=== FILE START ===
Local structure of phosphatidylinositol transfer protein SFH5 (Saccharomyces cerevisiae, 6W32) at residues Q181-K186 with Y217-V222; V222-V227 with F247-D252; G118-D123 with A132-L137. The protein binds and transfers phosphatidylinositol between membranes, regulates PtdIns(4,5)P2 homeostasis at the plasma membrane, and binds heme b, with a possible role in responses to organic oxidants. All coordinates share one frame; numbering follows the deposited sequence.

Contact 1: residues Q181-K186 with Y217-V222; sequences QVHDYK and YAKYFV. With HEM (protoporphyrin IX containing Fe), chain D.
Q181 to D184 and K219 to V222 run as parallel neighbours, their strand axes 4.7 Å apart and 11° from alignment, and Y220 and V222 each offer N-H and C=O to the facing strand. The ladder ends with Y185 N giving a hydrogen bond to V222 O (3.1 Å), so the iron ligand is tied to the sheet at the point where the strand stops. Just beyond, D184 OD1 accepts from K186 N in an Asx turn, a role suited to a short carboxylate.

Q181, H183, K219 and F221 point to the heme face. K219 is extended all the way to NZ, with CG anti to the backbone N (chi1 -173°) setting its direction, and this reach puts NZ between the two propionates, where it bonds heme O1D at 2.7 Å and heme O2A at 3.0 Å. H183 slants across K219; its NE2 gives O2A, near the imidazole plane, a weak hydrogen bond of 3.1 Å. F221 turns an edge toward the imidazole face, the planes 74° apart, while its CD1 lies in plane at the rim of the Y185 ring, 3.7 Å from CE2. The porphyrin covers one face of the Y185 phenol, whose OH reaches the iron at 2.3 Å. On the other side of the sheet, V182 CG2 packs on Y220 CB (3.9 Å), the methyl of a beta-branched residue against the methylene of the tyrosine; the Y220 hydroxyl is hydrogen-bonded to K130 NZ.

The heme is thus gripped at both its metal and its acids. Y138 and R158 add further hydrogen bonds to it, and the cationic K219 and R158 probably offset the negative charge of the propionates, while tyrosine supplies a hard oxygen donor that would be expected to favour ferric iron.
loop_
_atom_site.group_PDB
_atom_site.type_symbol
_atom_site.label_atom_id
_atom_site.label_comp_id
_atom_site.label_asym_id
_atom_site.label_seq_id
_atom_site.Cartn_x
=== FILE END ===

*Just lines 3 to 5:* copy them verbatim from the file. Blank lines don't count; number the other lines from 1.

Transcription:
Q181 to D184 and K219 to V222 run as parallel neighbours, their strand axes 4.7 Å apart and 11° from alignment, and Y220 and V222 each offer N-H and C=O to the facing strand. The ladder ends with Y185 N giving a hydrogen bond to V222 O (3.1 Å), so the iron ligand is tied to the sheet at the point where the strand stops. Just beyond, D184 OD1 accepts from K186 N in an Asx turn, a role suited to a short carboxylate.

Q181, H183, K219 and F221 point to the heme face. K219 is extended all the way to NZ, with CG anti to the backbone N (chi1 -173°) setting its direction, and this reach puts NZ between the two propionates, where it bonds heme O1D at 2.7 Å and heme O2A at 3.0 Å. H183 slants across K219; its NE2 gives O2A, near the imidazole plane, a weak hydrogen bond of 3.1 Å. F221 turns an edge toward the imidazole face, the planes 74° apart, while its CD1 lies in plane at the rim of the Y185 ring, 3.7 Å from CE2. The porphyrin covers one face of the Y185 phenol, whose OH reaches the iron at 2.3 Å. On the other side of the sheet, V182 CG2 packs on Y220 CB (3.9 Å), the methyl of a beta-branched residue against the methylene of the tyrosine; the Y220 hydroxyl is hydrogen-bonded to K130 NZ.

The heme is thus gripped at both its metal and its acids. Y138 and R158 add further hydrogen bonds to it, and the cationic K219 and R158 probably offset the negative charge of the propionates, while tyrosine supplies a hard oxygen donor that would be expected to favour ferric iron.